-does a country have large amounts of fresh external dollar-denominated debt and are major oil companies in large external debts, facing potential bankruptcies? If so is being the case, the international capital will shy away from such a country as that poses major revenue shortfall for such a country, posing doubts towards large investments from the international community. Such is the case currently present for Nigeria or it was the case for Russia in 2014.

-does a country have inflation under control, or was inflation very high even before the crude oil price shock? If inflation is rampant it affects how quickly and strongly can currency recover, with high inflationary numbers (for EM economy 10% inflation would fit the case of high numbers) it is much harder for currency to recover even if oil price rebounds strongly.

Those are just some examples of macro variables that trader should look to gauge which FX asset is worth to trade on the long side for bounce and which not. The case above as well stands true for developed market currencies as well such as the Canadian dollar, however, this largely depends if currency did have a major drop or not.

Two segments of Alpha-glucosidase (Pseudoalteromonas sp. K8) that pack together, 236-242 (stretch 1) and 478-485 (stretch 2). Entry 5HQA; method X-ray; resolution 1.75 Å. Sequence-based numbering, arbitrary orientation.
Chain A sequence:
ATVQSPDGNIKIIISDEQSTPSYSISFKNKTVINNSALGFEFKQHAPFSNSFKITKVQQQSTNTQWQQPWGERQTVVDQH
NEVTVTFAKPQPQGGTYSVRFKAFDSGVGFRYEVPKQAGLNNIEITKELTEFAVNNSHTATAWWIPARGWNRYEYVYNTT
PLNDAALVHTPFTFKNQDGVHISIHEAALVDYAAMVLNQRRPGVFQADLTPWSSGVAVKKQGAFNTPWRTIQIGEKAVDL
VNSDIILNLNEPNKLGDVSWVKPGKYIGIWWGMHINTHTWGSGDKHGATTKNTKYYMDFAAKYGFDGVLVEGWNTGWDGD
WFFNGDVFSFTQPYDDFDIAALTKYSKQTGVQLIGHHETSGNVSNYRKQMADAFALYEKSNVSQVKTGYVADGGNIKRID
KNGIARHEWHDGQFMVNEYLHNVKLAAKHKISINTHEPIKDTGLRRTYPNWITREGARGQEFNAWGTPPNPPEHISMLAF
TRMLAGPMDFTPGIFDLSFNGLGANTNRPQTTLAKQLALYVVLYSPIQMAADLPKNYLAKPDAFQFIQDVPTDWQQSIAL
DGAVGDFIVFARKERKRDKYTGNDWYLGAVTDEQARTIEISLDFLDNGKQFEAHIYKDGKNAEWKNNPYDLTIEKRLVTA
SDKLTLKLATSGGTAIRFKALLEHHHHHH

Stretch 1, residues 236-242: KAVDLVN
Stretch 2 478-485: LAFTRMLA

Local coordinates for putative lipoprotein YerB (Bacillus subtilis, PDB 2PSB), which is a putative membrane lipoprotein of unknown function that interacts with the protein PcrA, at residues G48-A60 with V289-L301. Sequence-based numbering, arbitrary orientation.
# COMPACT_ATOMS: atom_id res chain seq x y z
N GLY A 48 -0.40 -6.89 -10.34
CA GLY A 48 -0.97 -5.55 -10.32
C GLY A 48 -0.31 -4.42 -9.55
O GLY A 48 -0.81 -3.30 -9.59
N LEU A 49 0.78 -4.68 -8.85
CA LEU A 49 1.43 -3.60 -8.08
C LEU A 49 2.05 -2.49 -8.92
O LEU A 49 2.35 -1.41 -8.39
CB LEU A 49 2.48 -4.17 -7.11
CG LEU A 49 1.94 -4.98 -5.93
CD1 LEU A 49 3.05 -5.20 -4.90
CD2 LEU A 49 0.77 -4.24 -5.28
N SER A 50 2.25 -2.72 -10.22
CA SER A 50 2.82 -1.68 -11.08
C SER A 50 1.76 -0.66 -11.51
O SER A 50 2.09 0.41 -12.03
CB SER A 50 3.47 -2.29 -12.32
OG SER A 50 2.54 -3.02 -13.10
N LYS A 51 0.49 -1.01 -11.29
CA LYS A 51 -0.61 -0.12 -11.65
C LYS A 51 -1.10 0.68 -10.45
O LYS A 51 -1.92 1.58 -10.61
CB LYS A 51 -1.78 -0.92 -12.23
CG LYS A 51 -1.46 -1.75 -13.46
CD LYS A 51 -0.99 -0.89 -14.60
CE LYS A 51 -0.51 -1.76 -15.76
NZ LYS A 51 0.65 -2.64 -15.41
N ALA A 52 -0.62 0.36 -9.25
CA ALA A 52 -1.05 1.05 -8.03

One such asset that could provide a long opportunity is the Mexican peso. Since the move was relatively explosive concerning the oil price, once global economy opens up from coronavirus situation, and the supply is burned out to extent (at stored inventories) it is likely to see a smaller relief rally in the Mexican peso, which can provide decent shorting opportunities on USDMXN asset.

However when trading such play it is critical to have a well-constructed trading plan on scaling in and out of core position, or what kind of micros to use to size position in. Using wider stops rather than tighter stops since timing such bounce is not easy. Additionally using crude oil assets (XTI, Brent, WTI) to better define when it is ideal to long peso is needed, basically waiting until the crude assets start to display initiation of bullish trend reversal and then joining with the Mexican peso long, and as soon as that trend starts to crack on crude, it is better to take of the long position on peso since it is very important to note that the trade itself goes against the long term macro performance of currency! Peso has been in falling mode against dollar pretty much since early 2013, and the trader needs to keep this in mind.

A macro overview of peso performance against the dollar since early 2013:

Below is outline of potential plan / playout for short trade on USDMXN in upcoming month or two (April 2020).

Meanwhile in correspondence the crude oil price has to initiate / follow-up with bullish trend else the plan breaks apart for peso to rally.